Monday, April 19, 2010
Journalist John Harwood to Address 2010 Washington College Graduates on May 16
CHESTERTOWN—John Harwood, Chief Washington Correspondent for CNBC and political writer for The New York Times, will address graduates at Washington College's 227th Commencement ceremonies Sunday morning, May 16. Harwood will receive the honorary degree Doctor of Letters. Also being honored is Dr. Richard A. Meserve, president of the Carnegie Institution and former chairman of the U.S. Nuclear Regulatory Commission. Dr. Meserve will be awarded the honorary degree Doctor of Science.
The highly anticipated announcement of the winner of the Sophie Kerr Prize, the largest undergraduate literary prize in the nation, will be made during the ceremonies, as well. This year the winning senior will receive a check worth $64,243.
Commencement ceremonies will begin at 10:30 a.m. on the Campus Lawn. (Rain location is the Benjamin A. Johnson Lifetime Fitness Center, by invitation only.)
Chosen to speak by the Senior Class, Harwood not only covers Washington for CNBC, but also offers political analysis on MSNBC, NBC's "Meet the Press" and "Nightly News," and on the PBS show "Washington Week in Review." He has covered each of the last seven presidential elections. He grew up in the Maryland suburbs near the nation's capital, where his father, Richard L. Harwood, was a long-time political reporter for the Washington Post.
Harwood studied history and economics at Duke University and graduated magna cum laude in 1978. He subsequently joined the St. Petersburg Times, eventually moving into roles as Washington Correspondent and Political Editor. He spent the 1989-90 academic year as a Nieman Fellow at Harvard University and in 1991 joined The Wall Street Journal as White House Correspondent, covering the administration of President George H. W. Bush. He went on to cover Congress and to serve as the Journal's Political Editor and Chief Political Correspondent. Harwood joined CNBC as Chief Washington Correspondent in March 2006. The following year he also joined The New York Times, where his duties include writing the "Caucus" column.
A resident of Silver Spring, Md., Harwood helps curate the Richard L. Harwood Endowment Fund at Washington College, established in memory of his late father to sponsor campus lectures and colloquys on American journalism and national affairs. The Harwood Fund also underwrites internship opportunities for student journalists.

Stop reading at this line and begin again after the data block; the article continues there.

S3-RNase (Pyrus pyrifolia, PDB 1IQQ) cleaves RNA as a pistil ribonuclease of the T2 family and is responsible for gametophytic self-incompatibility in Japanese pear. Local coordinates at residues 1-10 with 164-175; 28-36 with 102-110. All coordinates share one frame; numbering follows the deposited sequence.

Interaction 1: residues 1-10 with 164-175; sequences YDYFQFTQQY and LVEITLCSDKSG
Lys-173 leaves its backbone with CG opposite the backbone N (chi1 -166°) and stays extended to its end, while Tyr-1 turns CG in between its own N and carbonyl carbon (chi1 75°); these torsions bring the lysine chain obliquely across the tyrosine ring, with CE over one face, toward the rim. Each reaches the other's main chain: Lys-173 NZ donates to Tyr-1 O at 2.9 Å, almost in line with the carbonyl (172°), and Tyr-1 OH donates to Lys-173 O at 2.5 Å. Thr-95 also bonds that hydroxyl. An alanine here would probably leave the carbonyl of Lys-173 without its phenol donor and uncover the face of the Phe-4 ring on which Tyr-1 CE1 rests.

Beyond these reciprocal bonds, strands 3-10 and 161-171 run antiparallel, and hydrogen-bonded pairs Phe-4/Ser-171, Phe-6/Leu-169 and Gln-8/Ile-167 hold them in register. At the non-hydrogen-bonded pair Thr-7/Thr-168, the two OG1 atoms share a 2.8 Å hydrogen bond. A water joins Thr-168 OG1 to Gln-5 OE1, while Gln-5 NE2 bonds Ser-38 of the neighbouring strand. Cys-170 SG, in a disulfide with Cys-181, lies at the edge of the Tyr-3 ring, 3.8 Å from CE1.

Dr. Richard A. Meserve became the ninth president of the Carnegie Institution in April 2003, after serving on its board of trustees for 11 years. Prior to that, he chaired the U.S. Nuclear Regulatory Commission (NRC) for four years, from 1999 to 2003. As NRC Chairman under Presidents Clinton and Bush, Meserve was the principal executive officer of the federal agency, responsible for ensuring public health and safety in the operation of nuclear power plants and the use of nuclear materials. He led the NRC in responding to the terrorism threat after the 9/11 attacks.
Meserve received his undergraduate degree from Tufts University in 1966. Early in his career, he served as legal counsel to the President's science advisor and was law clerk to U.S. Supreme Court Justice Harry A. Blackmun. Before joining the Commission, Meserve was a partner in the Washington, D.C., law firm of Covington & Burling. With a law degree from Harvard and a Ph.D. in applied physics from Stanford, he devoted his legal practice to technical issues arising at the intersection of science, law, and public policy. This work involved nuclear licensing, environmental and toxic tort litigation, and counseling scientific societies and high-tech companies.
Meserve has served on numerous legal and scientific committees over the years, including many established by the National Academies of Sciences and Engineering. He is currently chairman of the International Nuclear Safety Group (chartered by the International Atomic Energy Agency) and of the Nuclear and Radiation Studies Board of the National Academies of Sciences and Engineering. He is a fellow of the American Association for the Advancement of Science, the American Physical Society, and Phi Beta Kappa and is a member of the governing Council of the American Academy of Arts and Sciences.
Also being honored at the 2010 Commencement is alumnus Dean G. Skelos ’70, a New York State Senator now in his 13th term. The author of Megan’s Law, requiring sex offenders to register, he more recently has championed laws enforcing fiscal responsibility. Skelos, who as Republican Leader is the highest ranking Republican in New York State government, majored in history at Washington College and earned his law degree at Fordham University. He will receive the Washington College Alumni Citation in recognition of his outstanding achievements as a legislator.
This commencement for 275 graduating seniors marks the conclusion of Baird Tipson’s six-year presidency, which brought about a dramatic transformation of Washington College’s physical campus. The Tipson legacy includes the renovated and expanded Gibson Center for the Arts and the brand new Hodson Hall Commons, both of which opened in Fall 2009, plus ongoing improvements in plantings and landscaping.